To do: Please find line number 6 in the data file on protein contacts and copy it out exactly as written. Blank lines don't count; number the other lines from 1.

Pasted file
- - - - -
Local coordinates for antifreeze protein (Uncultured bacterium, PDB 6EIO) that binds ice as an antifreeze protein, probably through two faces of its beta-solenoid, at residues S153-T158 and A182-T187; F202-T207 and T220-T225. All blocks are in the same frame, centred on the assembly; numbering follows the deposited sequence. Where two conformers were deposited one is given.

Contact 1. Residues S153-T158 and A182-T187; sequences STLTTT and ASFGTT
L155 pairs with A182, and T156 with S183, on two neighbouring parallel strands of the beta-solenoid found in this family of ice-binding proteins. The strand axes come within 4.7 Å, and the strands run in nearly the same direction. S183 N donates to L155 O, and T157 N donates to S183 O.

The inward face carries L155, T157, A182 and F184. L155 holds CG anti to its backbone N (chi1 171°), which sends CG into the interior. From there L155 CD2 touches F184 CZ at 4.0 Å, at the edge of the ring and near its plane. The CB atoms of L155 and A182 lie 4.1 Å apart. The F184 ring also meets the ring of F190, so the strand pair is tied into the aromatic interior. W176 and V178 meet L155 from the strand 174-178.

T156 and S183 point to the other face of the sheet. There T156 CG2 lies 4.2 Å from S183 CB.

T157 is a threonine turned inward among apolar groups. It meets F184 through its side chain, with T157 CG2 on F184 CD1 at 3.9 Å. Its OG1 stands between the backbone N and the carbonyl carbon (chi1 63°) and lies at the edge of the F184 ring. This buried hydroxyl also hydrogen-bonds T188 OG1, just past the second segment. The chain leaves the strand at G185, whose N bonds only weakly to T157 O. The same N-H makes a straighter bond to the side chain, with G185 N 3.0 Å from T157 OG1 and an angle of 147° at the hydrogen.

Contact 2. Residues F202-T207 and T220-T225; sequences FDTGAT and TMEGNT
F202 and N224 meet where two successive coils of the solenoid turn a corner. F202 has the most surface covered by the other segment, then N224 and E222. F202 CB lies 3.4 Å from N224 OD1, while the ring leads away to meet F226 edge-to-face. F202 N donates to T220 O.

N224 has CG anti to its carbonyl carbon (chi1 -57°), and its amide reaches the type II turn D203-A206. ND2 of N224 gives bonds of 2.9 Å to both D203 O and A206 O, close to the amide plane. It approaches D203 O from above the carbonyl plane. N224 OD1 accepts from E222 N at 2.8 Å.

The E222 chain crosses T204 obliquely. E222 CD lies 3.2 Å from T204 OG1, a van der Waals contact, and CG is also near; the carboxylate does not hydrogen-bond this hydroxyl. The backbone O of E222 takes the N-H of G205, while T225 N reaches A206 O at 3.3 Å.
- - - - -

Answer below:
T157 is a threonine turned inward among apolar groups. It meets F184 through its side chain, with T157 CG2 on F184 CD1 at 3.9 Å. Its OG1 stands between the backbone N and the carbonyl carbon (chi1 63°) and lies at the edge of the F184 ring. This buried hydroxyl also hydrogen-bonds T188 OG1, just past the second segment. The chain leaves the strand at G185, whose N bonds only weakly to T157 O. The same N-H makes a straighter bond to the side chain, with G185 N 3.0 Å from T157 OG1 and an angle of 147° at the hydrogen.